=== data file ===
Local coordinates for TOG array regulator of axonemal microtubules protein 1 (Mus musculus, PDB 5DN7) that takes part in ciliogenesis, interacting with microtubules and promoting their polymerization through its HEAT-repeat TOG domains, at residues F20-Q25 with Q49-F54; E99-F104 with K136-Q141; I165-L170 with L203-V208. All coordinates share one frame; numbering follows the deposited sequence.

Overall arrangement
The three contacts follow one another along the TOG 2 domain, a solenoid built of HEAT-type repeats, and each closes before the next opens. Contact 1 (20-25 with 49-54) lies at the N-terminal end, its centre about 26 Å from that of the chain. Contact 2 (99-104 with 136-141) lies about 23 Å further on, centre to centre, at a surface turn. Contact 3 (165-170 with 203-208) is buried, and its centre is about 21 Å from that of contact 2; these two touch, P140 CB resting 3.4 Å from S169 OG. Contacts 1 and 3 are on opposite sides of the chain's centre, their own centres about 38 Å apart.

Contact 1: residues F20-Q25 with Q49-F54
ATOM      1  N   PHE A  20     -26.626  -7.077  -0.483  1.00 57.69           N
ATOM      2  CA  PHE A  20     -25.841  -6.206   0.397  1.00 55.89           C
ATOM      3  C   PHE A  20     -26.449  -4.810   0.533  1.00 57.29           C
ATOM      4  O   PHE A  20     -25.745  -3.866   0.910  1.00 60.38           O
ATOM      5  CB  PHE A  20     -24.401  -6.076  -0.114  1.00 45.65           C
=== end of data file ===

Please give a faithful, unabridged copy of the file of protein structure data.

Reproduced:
Local coordinates for TOG array regulator of axonemal microtubules protein 1 (Mus musculus, PDB 5DN7) that takes part in ciliogenesis, interacting with microtubules and promoting their polymerization through its HEAT-repeat TOG domains, at residues F20-Q25 with Q49-F54; E99-F104 with K136-Q141; I165-L170 with L203-V208. All coordinates share one frame; numbering follows the deposited sequence.

Overall arrangement
The three contacts follow one another along the TOG 2 domain, a solenoid built of HEAT-type repeats, and each closes before the next opens. Contact 1 (20-25 with 49-54) lies at the N-terminal end, its centre about 26 Å from that of the chain. Contact 2 (99-104 with 136-141) lies about 23 Å further on, centre to centre, at a surface turn. Contact 3 (165-170 with 203-208) is buried, and its centre is about 21 Å from that of contact 2; these two touch, P140 CB resting 3.4 Å from S169 OG. Contacts 1 and 3 are on opposite sides of the chain's centre, their own centres about 38 Å apart.

Contact 1: residues F20-Q25 with Q49-F54
ATOM      1  N   PHE A  20     -26.626  -7.077  -0.483  1.00 57.69           N
ATOM      2  CA  PHE A  20     -25.841  -6.206   0.397  1.00 55.89           C
ATOM      3  C   PHE A  20     -26.449  -4.810   0.533  1.00 57.29           C
ATOM      4  O   PHE A  20     -25.745  -3.866   0.910  1.00 60.38           O
ATOM      5  CB  PHE A  20     -24.401  -6.076  -0.114  1.00 45.65           C